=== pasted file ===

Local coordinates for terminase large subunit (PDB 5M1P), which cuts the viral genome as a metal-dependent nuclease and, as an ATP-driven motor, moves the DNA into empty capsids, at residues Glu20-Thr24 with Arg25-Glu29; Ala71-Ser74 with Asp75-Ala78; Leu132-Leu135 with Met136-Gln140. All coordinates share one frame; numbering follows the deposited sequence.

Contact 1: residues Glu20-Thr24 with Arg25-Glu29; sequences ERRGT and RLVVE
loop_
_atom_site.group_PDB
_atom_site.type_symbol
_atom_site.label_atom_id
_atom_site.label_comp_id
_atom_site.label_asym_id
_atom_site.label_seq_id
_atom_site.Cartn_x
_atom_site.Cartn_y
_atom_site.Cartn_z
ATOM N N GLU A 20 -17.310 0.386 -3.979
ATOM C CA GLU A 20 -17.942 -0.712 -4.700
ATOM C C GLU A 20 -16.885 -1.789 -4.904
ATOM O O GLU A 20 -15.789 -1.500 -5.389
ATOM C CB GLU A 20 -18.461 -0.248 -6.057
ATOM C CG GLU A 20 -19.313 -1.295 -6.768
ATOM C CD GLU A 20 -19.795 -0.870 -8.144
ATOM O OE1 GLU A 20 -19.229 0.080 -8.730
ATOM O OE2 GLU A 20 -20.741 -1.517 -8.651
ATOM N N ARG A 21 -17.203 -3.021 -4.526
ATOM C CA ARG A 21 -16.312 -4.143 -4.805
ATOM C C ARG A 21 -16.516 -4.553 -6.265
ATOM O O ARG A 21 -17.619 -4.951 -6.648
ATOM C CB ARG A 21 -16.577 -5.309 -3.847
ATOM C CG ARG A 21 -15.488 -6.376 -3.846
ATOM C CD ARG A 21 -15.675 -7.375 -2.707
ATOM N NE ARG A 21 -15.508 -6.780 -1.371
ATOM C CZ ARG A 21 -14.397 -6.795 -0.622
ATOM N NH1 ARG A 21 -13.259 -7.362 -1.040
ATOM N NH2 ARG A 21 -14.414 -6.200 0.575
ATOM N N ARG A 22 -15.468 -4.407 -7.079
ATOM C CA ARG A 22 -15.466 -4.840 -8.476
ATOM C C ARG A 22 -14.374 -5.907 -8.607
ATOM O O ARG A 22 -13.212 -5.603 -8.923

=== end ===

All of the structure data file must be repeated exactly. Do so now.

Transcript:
Local coordinates for terminase large subunit (PDB 5M1P), which cuts the viral genome as a metal-dependent nuclease and, as an ATP-driven motor, moves the DNA into empty capsids, at residues Glu20-Thr24 with Arg25-Glu29; Ala71-Ser74 with Asp75-Ala78; Leu132-Leu135 with Met136-Gln140. All coordinates share one frame; numbering follows the deposited sequence.

Contact 1: residues Glu20-Thr24 with Arg25-Glu29; sequences ERRGT and RLVVE
loop_
_atom_site.group_PDB
_atom_site.type_symbol
_atom_site.label_atom_id
_atom_site.label_comp_id
_atom_site.label_asym_id
_atom_site.label_seq_id
_atom_site.Cartn_x
_atom_site.Cartn_y
_atom_site.Cartn_z
ATOM N N GLU A 20 -17.310 0.386 -3.979
ATOM C CA GLU A 20 -17.942 -0.712 -4.700
ATOM C C GLU A 20 -16.885 -1.789 -4.904
ATOM O O GLU A 20 -15.789 -1.500 -5.389
ATOM C CB GLU A 20 -18.461 -0.248 -6.057
ATOM C CG GLU A 20 -19.313 -1.295 -6.768
ATOM C CD GLU A 20 -19.795 -0.870 -8.144
ATOM O OE1 GLU A 20 -19.229 0.080 -8.730
ATOM O OE2 GLU A 20 -20.741 -1.517 -8.651
ATOM N N ARG A 21 -17.203 -3.021 -4.526
ATOM C CA ARG A 21 -16.312 -4.143 -4.805
ATOM C C ARG A 21 -16.516 -4.553 -6.265
ATOM O O ARG A 21 -17.619 -4.951 -6.648
ATOM C CB ARG A 21 -16.577 -5.309 -3.847
ATOM C CG ARG A 21 -15.488 -6.376 -3.846
ATOM C CD ARG A 21 -15.675 -7.375 -2.707
ATOM N NE ARG A 21 -15.508 -6.780 -1.371
ATOM C CZ ARG A 21 -14.397 -6.795 -0.622
ATOM N NH1 ARG A 21 -13.259 -7.362 -1.040
ATOM N NH2 ARG A 21 -14.414 -6.200 0.575
ATOM N N ARG A 22 -15.468 -4.407 -7.079
ATOM C CA ARG A 22 -15.466 -4.840 -8.476
ATOM C C ARG A 22 -14.374 -5.907 -8.607
ATOM O O ARG A 22 -13.212 -5.603 -8.923